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Extinction Countdown

Extinction Countdown

News and research about endangered species from around the world

Nearly extinct black-footed ferret returns to Canada

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black-footed ferretFor the first time in more than 70 years, black-footed ferrets (Mustela nigripes) are now living wild on Canadian soil. Last Friday, the Toronto Zoo released 34 black-footed ferrets into the prairies of Grasslands National Park in southern Saskatchewan near the U.S. border. The endangered species—once "probably the rarest mammals on Earth," according to the Black-Footed Ferret Recovery Program—disappeared from Canada in 1937, and was thought to have gone completely extinct around 1974.

About half of this batch of released ferrets were born in the Toronto Zoo's ferret breeding program, and then temporarily transferred to a similar facility in the U.S., where they had a chance to practice their hunting and survival skills in a controlled environment before being released into the Canadian wild.

It's been a long, dangerous few decades for the black-footed ferret. The chance discovery of the world's last population of around 130 ferrets near Meeteetse, Wyo., in 1981 kicked off a long conservation saga that has now led to successful reintroductions in eight U.S. states, Mexico and now, at last, Canada.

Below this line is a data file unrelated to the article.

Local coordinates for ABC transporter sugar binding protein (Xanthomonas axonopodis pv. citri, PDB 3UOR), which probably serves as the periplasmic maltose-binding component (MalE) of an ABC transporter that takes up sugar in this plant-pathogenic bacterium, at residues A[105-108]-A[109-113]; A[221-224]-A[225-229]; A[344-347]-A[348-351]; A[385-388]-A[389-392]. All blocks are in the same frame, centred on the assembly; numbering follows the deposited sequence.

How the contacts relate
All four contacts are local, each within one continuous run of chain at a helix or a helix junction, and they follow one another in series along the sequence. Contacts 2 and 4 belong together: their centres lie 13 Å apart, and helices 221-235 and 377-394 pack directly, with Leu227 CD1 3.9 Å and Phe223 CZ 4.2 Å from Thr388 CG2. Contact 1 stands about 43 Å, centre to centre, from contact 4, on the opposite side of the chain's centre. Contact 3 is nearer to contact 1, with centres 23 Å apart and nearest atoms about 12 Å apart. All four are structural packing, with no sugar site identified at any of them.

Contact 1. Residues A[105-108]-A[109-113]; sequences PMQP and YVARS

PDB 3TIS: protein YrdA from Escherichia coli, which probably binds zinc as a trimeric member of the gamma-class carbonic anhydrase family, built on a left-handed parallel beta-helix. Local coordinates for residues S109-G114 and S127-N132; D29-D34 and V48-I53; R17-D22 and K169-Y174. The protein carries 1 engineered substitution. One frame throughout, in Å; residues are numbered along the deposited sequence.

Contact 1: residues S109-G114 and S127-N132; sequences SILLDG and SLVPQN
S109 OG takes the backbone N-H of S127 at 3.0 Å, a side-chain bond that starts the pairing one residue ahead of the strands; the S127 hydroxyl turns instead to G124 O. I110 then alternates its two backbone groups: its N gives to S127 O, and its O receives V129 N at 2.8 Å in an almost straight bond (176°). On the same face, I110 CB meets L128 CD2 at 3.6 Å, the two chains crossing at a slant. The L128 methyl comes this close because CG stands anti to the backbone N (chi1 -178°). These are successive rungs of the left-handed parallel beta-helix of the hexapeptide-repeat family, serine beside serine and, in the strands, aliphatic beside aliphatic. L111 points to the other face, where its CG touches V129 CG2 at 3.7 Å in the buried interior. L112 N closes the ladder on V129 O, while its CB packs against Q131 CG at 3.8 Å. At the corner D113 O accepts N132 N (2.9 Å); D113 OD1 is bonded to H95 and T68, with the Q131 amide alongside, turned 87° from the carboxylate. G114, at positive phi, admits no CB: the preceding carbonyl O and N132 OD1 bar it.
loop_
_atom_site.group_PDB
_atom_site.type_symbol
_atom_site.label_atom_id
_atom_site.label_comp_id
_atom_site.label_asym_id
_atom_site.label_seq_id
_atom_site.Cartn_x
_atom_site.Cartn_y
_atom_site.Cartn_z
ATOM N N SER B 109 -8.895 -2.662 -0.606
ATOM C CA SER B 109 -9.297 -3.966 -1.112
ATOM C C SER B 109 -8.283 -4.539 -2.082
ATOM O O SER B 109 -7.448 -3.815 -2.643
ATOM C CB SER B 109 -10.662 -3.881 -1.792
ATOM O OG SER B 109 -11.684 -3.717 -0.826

It almost didn't happen. Soon after its discovery, the Meeteetse population was devastated by canine distemper and sylvatic plague (that's a variation of bubonic plague, by the way). The world's last 18 M. nigripes were captured between 1985 and 1987, and formed the core of a breeding program that today finds the species's numbers at around 1,000 individuals, a quarter of which now live in the wild.

Human settlement of North American prairies kicked off the black-footed ferret's extinction crisis. In addition to importing the deadly canine distemper and sylvatic plague, farmers had transformed the prairie landscape on which the ferrets relied. In the process, much of North America's prairie dog population disappeared, leaving the ferrets without their main source of food.

Luckily for the Canadian ferrets, their new home is not only abundant with prairie dogs, it is also currently plague-free.

This is just the start for the Canadian population. Another 30 to 40 ferrets will be released into the wild annually for the next few years.

Image: Black-footed ferret, via U.S. Fish & Wildlife Service

The views expressed are those of the author and are not necessarily those of Scientific American.

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